Banded bench presses are different from the other ways of overloading the bench press due to the overloaded tension is continuously increased during execution as opposed to discretely experienced after a specific point.

To set up this exercise, you should perform these on a competition-style bench press that has hooks for the bands to be attached to and use the correct length resistance bands. Repel Bullies 20 Inch Resistance Bands are perfect for this.

Floor Press

A floor press is a bench press that is performed on the floor using a squat rack or power cage to rack the barbell.  Compared to a bench press, the floor press has more of an emphasis on the top portion of the range of motion where the elbows act as the range of motion limit when it touches the floor.

Due to the nature of the exercise, you are encouraged to be slow on the descent because your arms particularly your elbows will hurt if you go down any faster. It is similar to board pressing and rack or pin presses but the difference is that you cannot control the range of motion or set up a bench press arch.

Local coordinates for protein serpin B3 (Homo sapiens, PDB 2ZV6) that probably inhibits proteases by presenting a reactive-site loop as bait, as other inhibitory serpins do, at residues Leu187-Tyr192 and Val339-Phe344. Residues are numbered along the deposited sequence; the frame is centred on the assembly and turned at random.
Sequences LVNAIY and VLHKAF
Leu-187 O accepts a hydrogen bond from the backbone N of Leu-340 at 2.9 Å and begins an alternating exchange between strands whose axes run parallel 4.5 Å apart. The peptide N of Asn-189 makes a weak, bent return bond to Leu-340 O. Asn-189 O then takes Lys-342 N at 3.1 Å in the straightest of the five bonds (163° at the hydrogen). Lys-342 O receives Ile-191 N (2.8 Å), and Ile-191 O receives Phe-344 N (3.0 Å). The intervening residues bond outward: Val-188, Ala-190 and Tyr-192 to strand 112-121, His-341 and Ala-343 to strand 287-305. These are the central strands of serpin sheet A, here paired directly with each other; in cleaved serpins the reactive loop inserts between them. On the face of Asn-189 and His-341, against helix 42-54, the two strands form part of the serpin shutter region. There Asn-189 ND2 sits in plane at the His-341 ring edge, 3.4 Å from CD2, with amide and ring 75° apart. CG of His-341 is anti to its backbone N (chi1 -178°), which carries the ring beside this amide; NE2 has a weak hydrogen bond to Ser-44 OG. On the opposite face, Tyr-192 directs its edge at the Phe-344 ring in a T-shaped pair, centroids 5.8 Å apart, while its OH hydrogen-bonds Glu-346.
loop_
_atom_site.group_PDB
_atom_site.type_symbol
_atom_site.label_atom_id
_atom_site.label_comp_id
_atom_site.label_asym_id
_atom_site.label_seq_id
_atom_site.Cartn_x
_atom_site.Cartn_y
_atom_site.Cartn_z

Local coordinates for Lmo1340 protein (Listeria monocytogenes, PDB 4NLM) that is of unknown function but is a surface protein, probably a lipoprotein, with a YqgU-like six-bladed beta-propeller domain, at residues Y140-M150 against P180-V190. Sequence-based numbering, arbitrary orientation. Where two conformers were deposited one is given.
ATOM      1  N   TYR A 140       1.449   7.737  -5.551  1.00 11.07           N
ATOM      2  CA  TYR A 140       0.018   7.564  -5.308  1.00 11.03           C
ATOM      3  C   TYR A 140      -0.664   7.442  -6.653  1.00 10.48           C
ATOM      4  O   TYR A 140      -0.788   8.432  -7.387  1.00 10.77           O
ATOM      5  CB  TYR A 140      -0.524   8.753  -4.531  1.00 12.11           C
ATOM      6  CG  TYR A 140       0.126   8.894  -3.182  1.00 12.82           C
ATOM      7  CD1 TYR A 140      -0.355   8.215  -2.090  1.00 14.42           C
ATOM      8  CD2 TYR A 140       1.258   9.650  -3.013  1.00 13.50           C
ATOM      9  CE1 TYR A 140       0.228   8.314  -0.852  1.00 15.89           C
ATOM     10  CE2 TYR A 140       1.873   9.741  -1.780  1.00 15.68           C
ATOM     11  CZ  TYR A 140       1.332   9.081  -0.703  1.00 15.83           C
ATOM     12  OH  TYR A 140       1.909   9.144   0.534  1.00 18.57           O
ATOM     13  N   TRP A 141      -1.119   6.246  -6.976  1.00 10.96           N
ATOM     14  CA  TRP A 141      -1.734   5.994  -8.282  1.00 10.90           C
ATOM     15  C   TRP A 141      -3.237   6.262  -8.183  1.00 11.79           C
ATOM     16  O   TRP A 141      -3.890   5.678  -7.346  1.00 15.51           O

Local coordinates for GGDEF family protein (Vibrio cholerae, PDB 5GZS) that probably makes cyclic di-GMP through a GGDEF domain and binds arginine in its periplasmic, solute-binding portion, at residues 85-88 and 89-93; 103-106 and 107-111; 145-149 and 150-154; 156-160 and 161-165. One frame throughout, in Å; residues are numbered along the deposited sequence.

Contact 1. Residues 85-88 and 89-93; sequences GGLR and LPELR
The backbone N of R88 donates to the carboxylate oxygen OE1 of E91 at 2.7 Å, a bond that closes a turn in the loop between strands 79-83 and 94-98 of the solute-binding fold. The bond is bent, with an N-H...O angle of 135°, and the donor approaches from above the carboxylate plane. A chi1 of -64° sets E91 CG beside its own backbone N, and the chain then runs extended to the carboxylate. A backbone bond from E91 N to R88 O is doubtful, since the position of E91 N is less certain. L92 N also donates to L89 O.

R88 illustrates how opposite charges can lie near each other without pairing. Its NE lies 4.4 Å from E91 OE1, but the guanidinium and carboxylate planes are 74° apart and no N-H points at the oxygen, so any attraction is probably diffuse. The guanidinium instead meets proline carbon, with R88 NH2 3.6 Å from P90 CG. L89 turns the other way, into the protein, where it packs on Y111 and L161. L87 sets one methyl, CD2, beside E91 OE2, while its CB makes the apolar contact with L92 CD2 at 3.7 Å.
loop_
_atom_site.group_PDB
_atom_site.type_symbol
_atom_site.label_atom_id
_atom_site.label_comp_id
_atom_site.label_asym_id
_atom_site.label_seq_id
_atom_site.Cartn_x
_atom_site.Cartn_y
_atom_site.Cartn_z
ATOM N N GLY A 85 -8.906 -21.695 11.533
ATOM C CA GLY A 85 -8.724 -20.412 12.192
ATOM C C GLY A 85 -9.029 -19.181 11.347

Bench Press Heavy Hold

Bench press heavy holds are a great way to train the bench press lockout isometrically. Normally prescribed in time under tension as opposed to repetitions. There are two main ways of performing the bench press heavy holds:

  • Maximally
  • Supramaximally

Performing the bench press heavy hold maximally entails holding on a barbell to a desired length of time under tension before it is racked back onto the bench press. Performing the bench press heavy hold supramaximally means performing until isometric failure to the point that you have to let go of the barbell. It is mandatory to have safety pins or rack in place to receive the barbell upon muscular failure.